WASHINGTON — Millions of Americans could lose some important benefits of the new health overhaul law depending on how the Obama administration chooses to interpret one term: "grandfathered."
Under the law, existing, or "grandfathered" health plans are exempt from several consumer protections, including a requirement that beginning as early as September prohibits health plans from charging co-payments and other cost-sharing for certain preventive health services such as immunizations and cancer screenings.
The issue has touched off a debate over how grandfathering is defined, with some consumer and employer groups squaring off. Consumer groups say that if the definition is too lenient, many Americans won't get the full benefit of the law. Meanwhile, some business groups say that if their plans have to forfeit their grandfather status, they'll be subject to all the new rules that raise costs and premiums.
Congress included the grandfather provisions in the bill to give employers and insurers time to transition to the new law. The law is mostly vague, though, on exactly what constitutes a grandfathered plan. For example, does a plan lose its grandfather status if it increases employees' deductibles or changes prescription drug coverage? Plans that give up their grandfather status must abide by all the consumer protections in the new law.
Some state regulators are confused. "What's not clear to me is actually how we are going to define a grandfathered plan," said Beth Sammis, the acting insurance commissioner for Maryland.
The grandfathered plans are subject to some consumer protections in the bill, including a requirement that plans provide dependent coverage for children until age 26; a ban on pre-existing condition exclusions for children this year and everyone in 2014, and a prohibition on lifetime insurance limits. In addition, grandfathered health plans will be blocked from retroactively canceling coverage after a policyholder gets sick.
Grandfathered plans also will be exempt from some consumer protections, however, including one requirement that health plans cover certain treatments associated with clinical trials, and another that limits annual out-of-pocket costs. In addition, grandfathered plans won't have to meet new rules limiting how much premiums can vary based on age and tobacco use.
The Obama administration, which is writing the regulations that implement the new law, is expected to issue its guidance soon on how it interprets the grandfathering clause.
Jessica Santillo, a spokeswoman for the Department of Health and Human Services, wouldn't comment directly on the issue.
Alluding to President Barack Obama's oft-repeated pledge, she said, "Under health reform, Americans who like their health care can keep it, and we'll change the balance of power to put consumers in control of their health care, not big insurance companies. Our work to implement this law and draft regulations is ongoing, but we've already made tremendous progress."
Many business organizations, including the U.S. Chamber of Commerce and the National Federation of Independent Business, are pushing for a loose interpretation of "grandfathering" that allows employers to maintain flexibility in designing coverage. They want employers to be able to make changes in their health plans while retaining their grandfathered status. They fear that many of the law's requirements will increase costs and premiums.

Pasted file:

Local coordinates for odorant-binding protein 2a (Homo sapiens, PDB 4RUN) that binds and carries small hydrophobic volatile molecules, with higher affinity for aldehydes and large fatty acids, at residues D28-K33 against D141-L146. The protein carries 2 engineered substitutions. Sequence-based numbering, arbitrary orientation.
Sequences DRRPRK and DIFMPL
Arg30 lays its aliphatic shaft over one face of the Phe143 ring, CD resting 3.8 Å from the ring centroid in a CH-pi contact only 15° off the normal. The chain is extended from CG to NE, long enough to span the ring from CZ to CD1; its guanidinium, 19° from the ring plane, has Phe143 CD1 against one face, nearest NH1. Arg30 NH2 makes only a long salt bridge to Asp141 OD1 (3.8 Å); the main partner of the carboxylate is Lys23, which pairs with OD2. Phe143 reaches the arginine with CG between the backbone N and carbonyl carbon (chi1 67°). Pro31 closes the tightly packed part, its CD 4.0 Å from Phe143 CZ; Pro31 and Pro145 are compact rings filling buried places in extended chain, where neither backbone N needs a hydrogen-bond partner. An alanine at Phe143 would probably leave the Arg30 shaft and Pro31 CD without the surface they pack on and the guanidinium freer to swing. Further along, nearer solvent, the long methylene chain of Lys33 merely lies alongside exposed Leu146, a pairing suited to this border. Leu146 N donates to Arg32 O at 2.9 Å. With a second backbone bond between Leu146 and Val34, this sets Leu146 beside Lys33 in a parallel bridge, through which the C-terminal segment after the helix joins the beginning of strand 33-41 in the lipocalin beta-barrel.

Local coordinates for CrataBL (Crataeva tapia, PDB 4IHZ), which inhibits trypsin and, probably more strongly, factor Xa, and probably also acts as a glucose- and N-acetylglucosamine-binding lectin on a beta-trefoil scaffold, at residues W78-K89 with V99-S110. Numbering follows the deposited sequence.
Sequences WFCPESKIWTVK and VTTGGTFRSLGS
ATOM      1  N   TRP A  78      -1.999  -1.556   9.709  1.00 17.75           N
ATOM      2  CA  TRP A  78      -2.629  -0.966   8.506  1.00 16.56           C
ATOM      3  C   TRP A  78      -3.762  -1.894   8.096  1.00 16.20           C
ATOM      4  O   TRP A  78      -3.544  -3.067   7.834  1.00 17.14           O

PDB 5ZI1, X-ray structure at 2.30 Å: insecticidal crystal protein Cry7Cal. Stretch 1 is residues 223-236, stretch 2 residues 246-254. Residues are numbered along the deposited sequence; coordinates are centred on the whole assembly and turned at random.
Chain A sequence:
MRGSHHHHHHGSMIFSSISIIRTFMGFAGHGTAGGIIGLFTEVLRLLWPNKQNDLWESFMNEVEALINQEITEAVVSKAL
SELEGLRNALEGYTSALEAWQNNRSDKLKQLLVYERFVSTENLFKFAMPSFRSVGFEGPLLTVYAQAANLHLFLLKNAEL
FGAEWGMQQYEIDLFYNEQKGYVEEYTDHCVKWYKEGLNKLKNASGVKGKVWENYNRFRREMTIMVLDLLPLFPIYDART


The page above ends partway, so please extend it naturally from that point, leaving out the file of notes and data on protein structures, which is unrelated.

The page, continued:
"The no-brainer solution is to have an understanding that plans can evolve and change and that should not trigger loss of grandfathering," said James Gelfand, a lobbyist for the Chamber.
America's Health Insurance Plans, the major health insurance lobby, also backs a broad definition that would allow plans to make "routine" changes and still maintain their grandfather status. "Our focus is on minimizing disruption for the more than 200 million people we serve as we look at these implementation issues," said spokesman Robert Zirkelbach.
However, consumer groups and organizations such as the American Cancer Society Cancer Action Network worry the "grandfathering" clauses will be a huge loophole that allows employers and insurers to avoid complying with the law's increased consumer protections and benefits. "This is one of the most critical issues going forward in the regulation writing," said Erin Reidy, senior policy analyst at the cancer group. "We are very concerned."
Reidy said that grandfathered plans could go on into perpetuity because the law doesn't give a date when that status expires. She said the group is recommending that the administration "adopt a real narrow definition of grandfathering and any change to coverage should constitute a loss of grandfathering status."
Some employers are concerned that changes they typically make every year to their employee health coverage — such as changing a policy's co-pays or deductibles — could alter a plan's grandfathered status. "(Employers') ability to manage future costs will be constrained to some degree," said Neil Trautwein, vice president and employee benefits policy counsel for the National Retail Federation. "There are cases where (medical) practice may change, where they might want to encourage behavior — further incentives on wellness, for example — and we're leery about how big a tripwire there will be for changes."
Employers are anxious to see the new regulations from the Obama administration because they need the information this summer as they develop their health benefits for 2011, said Sally Doubet King, a partner with the McGuireWoods law firm in Chicago. "I know of several employers who want to be sure not do anything that would take them out of grandfather status," she said.
(Kaiser Health News is an editorially independent news service and a program of the Kaiser Family Foundation, a nonpartisan health care policy organization that isn't affiliated with Kaiser Permanente.)
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